But while Ward found success as perhaps America’s first stand-up comic, Martin notes that many of the Pfaffians died prematurely and morbidly, succumbing to everything from drug overdoses to rabies. Fitz-James O’Brien, the notorious brawler and bon vivant who was Clapp’s first recruit at Pfaff’s, may have taken his own life after he was shot and injured during the Civil War. Menken also attempted suicide. After she was abandoned by her husband (whom she initially kept secret, since he was a famous prize fighter who was the antithesis of bohemianism), she had to move from East 14th Street to a dingy apartment in Jersey City. Martin writes that she found dubious employment “performing double entendre-filled skits” in one of the “concert saloons” where waitresses wore titillating outfits and offered “more intimate services, discretely available.”

Whitman, meanwhile, remained “hermetically sealed at Pfaff’s” – even starting a poem, “Between Two Vaults,” that seemed to imagine himself between the vault at Pfaff’s and the burial vault.

But he was moved to action in 1862, when his brother was injured at war. After visiting him in Virginia, Whitman developed an intense empathy for the wounded soldiers laid up in the overburdened hospitals around Washington D.C., and he began dedicating his days to attending to them and advocating for them. “That whole damned war business is about 999 parts diarrhea to 1 part glory,” Whitman wrote, referring to the war’s leading cause of death by disease.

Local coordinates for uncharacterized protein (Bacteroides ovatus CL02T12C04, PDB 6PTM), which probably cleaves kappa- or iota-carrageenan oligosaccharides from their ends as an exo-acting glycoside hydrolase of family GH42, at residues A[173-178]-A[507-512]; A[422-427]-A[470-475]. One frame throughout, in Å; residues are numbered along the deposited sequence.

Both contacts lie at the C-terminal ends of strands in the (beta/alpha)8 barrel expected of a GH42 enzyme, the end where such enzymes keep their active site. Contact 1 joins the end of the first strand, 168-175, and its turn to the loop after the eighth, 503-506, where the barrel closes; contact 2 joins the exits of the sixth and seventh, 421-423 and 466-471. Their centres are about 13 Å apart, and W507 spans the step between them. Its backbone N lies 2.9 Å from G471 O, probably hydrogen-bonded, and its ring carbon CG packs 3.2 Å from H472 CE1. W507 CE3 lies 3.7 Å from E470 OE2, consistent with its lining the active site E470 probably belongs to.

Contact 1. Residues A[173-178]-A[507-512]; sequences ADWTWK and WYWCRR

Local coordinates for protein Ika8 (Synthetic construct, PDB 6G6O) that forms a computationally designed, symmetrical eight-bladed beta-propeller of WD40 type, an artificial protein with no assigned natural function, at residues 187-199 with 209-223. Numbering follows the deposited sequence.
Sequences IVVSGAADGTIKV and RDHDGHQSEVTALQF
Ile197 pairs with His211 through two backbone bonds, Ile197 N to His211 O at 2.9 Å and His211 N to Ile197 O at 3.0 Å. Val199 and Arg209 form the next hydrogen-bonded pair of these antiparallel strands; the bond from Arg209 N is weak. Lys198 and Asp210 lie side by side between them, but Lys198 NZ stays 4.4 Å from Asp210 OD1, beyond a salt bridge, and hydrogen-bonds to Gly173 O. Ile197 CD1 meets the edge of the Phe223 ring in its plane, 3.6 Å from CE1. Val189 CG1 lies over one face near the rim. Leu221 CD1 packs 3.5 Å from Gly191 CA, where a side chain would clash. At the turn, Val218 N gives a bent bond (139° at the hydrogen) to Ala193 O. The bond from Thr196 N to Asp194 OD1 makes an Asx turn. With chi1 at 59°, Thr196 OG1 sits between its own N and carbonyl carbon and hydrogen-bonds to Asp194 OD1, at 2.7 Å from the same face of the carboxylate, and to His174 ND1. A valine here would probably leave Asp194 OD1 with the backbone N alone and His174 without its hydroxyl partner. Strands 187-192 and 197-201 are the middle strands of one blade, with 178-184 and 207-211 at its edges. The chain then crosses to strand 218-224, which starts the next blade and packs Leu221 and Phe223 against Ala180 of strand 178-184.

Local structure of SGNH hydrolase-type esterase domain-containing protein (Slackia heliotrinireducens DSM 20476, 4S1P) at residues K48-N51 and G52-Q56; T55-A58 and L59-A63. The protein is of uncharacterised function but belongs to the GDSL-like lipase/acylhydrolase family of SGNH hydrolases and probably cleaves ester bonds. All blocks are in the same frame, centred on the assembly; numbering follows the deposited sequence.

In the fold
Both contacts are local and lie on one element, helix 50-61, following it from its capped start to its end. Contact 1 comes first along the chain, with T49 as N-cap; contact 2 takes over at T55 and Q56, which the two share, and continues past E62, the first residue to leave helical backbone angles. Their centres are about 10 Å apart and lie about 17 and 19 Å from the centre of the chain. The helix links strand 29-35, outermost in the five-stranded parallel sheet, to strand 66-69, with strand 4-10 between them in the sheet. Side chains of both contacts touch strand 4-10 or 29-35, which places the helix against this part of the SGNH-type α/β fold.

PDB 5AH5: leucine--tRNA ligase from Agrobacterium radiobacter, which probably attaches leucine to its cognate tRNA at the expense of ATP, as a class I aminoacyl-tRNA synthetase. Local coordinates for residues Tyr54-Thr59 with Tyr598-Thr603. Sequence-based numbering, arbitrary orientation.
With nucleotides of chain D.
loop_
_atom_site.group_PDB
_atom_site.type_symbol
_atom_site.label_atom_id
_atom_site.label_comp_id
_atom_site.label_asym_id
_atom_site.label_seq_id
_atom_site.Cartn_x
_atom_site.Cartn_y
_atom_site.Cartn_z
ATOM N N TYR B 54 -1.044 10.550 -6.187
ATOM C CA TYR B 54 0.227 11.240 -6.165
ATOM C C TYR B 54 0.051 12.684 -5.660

Whitman in Mathew Brady's DC studio, between 1865 and 1867.

Whitman in Mathew Brady’s DC studio, between 1865 and 1867.

After moving to Washington D.C., Whitman would make a brief return to Brooklyn in the summer of 1864. But according to Martin, he steered clear of Pfaff’s because “the carnage Whitman had witnessed had changed him.” Instead, he worked on a set of self-described “unprecedentedly sad” war poems titled “Drum Taps.”